Access Denied, Access Denied- like a broken record!

Discussion in 'Windows Vista General Discussion' started by Sam, Mar 2, 2008.

  1. Sam

    Sam Guest

    Yesterday I installed Vista to setup a dual-boot with XP. I can't gain
    access in folders like 'Document & Settings', 'All Users' and even folders
    under my own account like 'App Data', 'Start Menu', 'local settings' and a
    few others without getting Access Denied. I even tried viewing those folders
    from within XP and still get ACCESS DENIED! It's like a bad song that never
    stops.

    I installed it from within XP instead of booting from the disc. I found a
    couple of articles in MS KB about this but they all refer to upgrading from
    XP to Vista and nothing on a dual-boot setup.

    "Access is Denied" Error Message When You Try to Open a Folder
    http://support.microsoft.com/kb/810881/en-us

    Error message when you try to access the My Documents, My Music, My
    Pictures, and My Videos folders in Windows Vista: "Access is Denied"
    http://support.microsoft.com/kb/930128/en-us

    Neither were any help but they did describe the problem I'm having. Anyone
    know how to fix this? I wonder if this happened because I started the
    installation within XP; although technically one would think that wouldn't
    have made a difference.
     
    Sam, Mar 2, 2008
    #1
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  2. Sam

    DosFan Guest

    My documents etc in Vista do not actually exist as real folders anymore.
    Vista has a different filesystem than XP now.
    it's now C:\users\yourname\documents etc.
    look up about it on google.
     
    DosFan, Mar 2, 2008
    #2
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  3. Sam

    Jack Guest

    These folders do not work in Vista.
    Use c:\Users folder instead.
    Jack
     
    Jack, Mar 2, 2008
    #3
  4. Sam

    Sam Guest

    Thanks for both replies, but I don't have access there either. Within my
    user folder, these are the directories I'm denied access to:

    Application Data
    Cookies
    Local Settings
    NetHood
    PrintHood
    SendTo
    Start Menu
    Templated

    Shouldn't I have access to these?

    The other strange things is, there are 2 'My Doc' folders under my User
    folder. One I have access and the other I don't. The one that I do have
    access has 'My Pics, Music & Videos' but when I try to open them, it comes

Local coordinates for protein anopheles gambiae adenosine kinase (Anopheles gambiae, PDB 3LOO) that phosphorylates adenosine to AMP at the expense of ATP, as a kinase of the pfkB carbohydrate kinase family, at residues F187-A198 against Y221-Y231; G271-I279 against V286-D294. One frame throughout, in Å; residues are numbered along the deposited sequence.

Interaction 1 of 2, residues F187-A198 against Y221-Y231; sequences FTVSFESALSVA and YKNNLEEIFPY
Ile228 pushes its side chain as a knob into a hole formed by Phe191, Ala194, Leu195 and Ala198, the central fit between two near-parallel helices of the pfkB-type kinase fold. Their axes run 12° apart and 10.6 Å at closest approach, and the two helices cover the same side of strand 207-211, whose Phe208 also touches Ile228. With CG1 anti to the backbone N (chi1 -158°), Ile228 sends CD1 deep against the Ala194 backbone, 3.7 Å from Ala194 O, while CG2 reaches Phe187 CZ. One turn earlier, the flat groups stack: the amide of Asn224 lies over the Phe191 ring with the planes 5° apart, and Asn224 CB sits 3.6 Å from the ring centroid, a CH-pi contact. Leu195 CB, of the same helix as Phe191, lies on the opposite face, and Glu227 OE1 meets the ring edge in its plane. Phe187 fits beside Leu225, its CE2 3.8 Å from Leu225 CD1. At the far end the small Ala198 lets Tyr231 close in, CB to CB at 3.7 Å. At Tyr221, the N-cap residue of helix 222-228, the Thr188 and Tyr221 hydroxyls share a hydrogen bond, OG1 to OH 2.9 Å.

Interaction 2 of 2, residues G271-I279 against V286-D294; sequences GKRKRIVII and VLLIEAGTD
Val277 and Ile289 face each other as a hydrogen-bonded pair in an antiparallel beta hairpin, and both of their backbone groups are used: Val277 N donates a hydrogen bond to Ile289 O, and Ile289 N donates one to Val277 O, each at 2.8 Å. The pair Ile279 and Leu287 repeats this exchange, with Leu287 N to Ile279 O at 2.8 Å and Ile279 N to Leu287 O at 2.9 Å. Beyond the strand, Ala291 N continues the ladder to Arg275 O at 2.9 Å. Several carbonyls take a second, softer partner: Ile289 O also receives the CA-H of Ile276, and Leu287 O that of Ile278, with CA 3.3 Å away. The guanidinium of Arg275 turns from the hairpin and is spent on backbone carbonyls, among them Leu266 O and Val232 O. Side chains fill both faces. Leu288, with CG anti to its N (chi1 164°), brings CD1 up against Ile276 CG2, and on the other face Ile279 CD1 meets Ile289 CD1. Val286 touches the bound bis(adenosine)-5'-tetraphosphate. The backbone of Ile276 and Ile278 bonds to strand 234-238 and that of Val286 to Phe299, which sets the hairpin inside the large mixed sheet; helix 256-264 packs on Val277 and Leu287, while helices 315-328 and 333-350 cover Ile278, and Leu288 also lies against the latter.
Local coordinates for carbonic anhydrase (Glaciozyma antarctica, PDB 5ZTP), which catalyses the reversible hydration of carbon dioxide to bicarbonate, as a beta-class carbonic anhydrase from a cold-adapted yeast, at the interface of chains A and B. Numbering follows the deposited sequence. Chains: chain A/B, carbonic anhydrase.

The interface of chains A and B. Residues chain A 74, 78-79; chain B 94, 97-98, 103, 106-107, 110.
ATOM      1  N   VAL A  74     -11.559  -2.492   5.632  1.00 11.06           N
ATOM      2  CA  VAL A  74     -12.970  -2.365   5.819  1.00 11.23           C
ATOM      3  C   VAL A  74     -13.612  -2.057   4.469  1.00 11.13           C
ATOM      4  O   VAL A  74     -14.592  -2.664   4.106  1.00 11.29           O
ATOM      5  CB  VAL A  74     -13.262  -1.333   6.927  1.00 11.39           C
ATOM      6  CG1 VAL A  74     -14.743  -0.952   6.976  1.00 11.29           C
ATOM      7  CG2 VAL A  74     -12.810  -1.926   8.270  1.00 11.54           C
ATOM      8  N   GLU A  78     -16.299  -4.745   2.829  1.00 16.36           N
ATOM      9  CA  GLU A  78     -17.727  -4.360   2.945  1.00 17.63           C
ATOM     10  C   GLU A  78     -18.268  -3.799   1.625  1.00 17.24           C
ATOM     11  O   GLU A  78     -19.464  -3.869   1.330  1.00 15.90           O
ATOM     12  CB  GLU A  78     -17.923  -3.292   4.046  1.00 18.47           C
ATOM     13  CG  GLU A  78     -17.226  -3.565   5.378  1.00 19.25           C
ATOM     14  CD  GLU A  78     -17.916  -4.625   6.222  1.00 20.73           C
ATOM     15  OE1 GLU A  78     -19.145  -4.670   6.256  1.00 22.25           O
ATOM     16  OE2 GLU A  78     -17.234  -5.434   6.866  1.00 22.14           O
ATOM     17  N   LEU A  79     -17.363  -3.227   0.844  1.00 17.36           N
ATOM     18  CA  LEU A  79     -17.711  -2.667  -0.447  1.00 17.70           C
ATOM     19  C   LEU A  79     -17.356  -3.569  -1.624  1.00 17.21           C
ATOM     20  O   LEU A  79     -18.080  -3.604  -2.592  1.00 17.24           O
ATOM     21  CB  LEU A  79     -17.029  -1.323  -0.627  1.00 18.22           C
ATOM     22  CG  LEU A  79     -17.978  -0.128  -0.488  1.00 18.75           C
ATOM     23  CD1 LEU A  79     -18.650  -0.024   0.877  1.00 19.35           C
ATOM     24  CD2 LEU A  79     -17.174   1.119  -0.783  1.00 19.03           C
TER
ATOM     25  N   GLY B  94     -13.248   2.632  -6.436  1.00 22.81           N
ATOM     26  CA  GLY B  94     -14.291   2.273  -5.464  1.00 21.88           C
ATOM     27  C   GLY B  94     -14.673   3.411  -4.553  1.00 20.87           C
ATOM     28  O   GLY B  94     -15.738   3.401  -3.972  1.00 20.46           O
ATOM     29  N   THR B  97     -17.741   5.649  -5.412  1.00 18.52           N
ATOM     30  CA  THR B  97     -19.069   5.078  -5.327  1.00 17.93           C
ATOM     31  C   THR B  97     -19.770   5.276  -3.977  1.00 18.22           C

back with access denied. My User Root {C:\User\Username[Root]} also lists
    'My Pics, Music & Videos' and here I do have access. I don't get it. This
    layout does not make any sense.

    Why does Vista even create a Doc & Settings folder if it doesn't use it any
    more?

    in message
    | These folders do not work in Vista.
    | Use c:\Users folder instead.
    | Jack
     
    Sam, Mar 2, 2008
    #4
  5. Mark Veldhuis, Mar 2, 2008
    #5
  6. All of these are "directory junctions" that point to the "real" place for
    this stuff in Vista. The default security on these "directory junctions"
    is:

    Everyone, this folder only, List folder/read data; Deny

    Apparently, this is done to prevent possible endless recursion by "legacy"
    applications that might use this path and to protect against accidental
    deletion of content in the target.

    If you know the name of a sub-folder or file, you can still access that
    through this path. For example, lets say you have a user account (and thus
    a profile folder) called abc. Then, you can access, for example:

    c:\documents and settings\abc

    e.g. using the command

    dir "c:\documents and settings\abc"
    or

    in Start, Run, key
    explorer /e,"c:\documents and settings\abc"

    but you can't navigate through c:\documents and settings in Windows Explorer
    becuase of the Everyone, Deny permission I mentioned earlier.

    I'm not aware of the reasons that the user profile folder structure in Vista
    and Windows Server 2008, but I expect there are several "good reason".

    One only sees these "directory junctions" if you change the "Folder Options"
    in Windows Explorer, Tools, Folder Options View (Show "Hide protected
    operating system files (Recommended)").

    Each one has a corresponding folder path that you can use instead to get at
    the contents by navigating through Windows Explorer. It's a new operating
    system, with a different folder structure for user profiles, so it's a